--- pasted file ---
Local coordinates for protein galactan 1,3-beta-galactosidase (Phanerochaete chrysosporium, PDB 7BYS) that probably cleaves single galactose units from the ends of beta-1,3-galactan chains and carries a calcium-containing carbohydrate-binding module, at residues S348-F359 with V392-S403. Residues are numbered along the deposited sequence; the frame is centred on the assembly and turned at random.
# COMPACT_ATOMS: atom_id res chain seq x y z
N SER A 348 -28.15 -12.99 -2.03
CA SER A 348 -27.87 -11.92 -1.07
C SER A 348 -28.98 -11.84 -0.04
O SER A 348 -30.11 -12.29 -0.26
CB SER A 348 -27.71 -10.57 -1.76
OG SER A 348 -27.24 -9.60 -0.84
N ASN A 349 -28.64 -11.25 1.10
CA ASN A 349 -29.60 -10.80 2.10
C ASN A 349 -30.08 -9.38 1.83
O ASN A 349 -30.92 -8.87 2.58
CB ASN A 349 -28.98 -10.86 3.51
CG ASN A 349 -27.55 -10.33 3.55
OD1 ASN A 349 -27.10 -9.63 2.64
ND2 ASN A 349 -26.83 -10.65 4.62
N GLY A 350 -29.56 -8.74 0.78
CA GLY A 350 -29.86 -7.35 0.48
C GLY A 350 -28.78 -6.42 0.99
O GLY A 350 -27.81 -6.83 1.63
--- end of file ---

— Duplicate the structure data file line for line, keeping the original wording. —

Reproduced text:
Local coordinates for protein galactan 1,3-beta-galactosidase (Phanerochaete chrysosporium, PDB 7BYS) that probably cleaves single galactose units from the ends of beta-1,3-galactan chains and carries a calcium-containing carbohydrate-binding module, at residues S348-F359 with V392-S403. Residues are numbered along the deposited sequence; the frame is centred on the assembly and turned at random.
# COMPACT_ATOMS: atom_id res chain seq x y z
N SER A 348 -28.15 -12.99 -2.03
CA SER A 348 -27.87 -11.92 -1.07
C SER A 348 -28.98 -11.84 -0.04
O SER A 348 -30.11 -12.29 -0.26
CB SER A 348 -27.71 -10.57 -1.76
OG SER A 348 -27.24 -9.60 -0.84
N ASN A 349 -28.64 -11.25 1.10
CA ASN A 349 -29.60 -10.80 2.10
C ASN A 349 -30.08 -9.38 1.83
O ASN A 349 -30.92 -8.87 2.58
CB ASN A 349 -28.98 -10.86 3.51
CG ASN A 349 -27.55 -10.33 3.55
OD1 ASN A 349 -27.10 -9.63 2.64
ND2 ASN A 349 -26.83 -10.65 4.62
N GLY A 350 -29.56 -8.74 0.78
CA GLY A 350 -29.86 -7.35 0.48
C GLY A 350 -28.78 -6.42 0.99
O GLY A 350 -27.81 -6.83 1.63